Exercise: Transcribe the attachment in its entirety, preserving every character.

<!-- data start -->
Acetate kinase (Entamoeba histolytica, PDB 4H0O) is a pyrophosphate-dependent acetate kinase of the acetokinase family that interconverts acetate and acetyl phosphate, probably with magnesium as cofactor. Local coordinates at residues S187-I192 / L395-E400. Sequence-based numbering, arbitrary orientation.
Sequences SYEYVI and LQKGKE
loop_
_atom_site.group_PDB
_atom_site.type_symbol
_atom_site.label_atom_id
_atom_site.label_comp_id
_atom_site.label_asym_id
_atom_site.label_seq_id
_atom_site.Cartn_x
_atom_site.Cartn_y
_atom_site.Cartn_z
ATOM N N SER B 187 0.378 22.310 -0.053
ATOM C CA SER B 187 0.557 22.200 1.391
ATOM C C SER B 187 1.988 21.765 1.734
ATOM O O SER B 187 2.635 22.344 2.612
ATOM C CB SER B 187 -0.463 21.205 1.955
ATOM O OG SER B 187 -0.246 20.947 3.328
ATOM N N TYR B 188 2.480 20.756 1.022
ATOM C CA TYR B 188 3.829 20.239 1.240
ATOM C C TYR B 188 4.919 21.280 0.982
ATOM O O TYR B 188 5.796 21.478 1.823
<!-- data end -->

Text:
Acetate kinase (Entamoeba histolytica, PDB 4H0O) is a pyrophosphate-dependent acetate kinase of the acetokinase family that interconverts acetate and acetyl phosphate, probably with magnesium as cofactor. Local coordinates at residues S187-I192 / L395-E400. Sequence-based numbering, arbitrary orientation.
Sequences SYEYVI and LQKGKE
loop_
_atom_site.group_PDB
_atom_site.type_symbol
_atom_site.label_atom_id
_atom_site.label_comp_id
_atom_site.label_asym_id
_atom_site.label_seq_id
_atom_site.Cartn_x
_atom_site.Cartn_y
_atom_site.Cartn_z
ATOM N N SER B 187 0.378 22.310 -0.053
ATOM C CA SER B 187 0.557 22.200 1.391
ATOM C C SER B 187 1.988 21.765 1.734
ATOM O O SER B 187 2.635 22.344 2.612
ATOM C CB SER B 187 -0.463 21.205 1.955
ATOM O OG SER B 187 -0.246 20.947 3.328
ATOM N N TYR B 188 2.480 20.756 1.022
ATOM C CA TYR B 188 3.829 20.239 1.240
ATOM C C TYR B 188 4.919 21.280 0.982
ATOM O O TYR B 188 5.796 21.478 1.823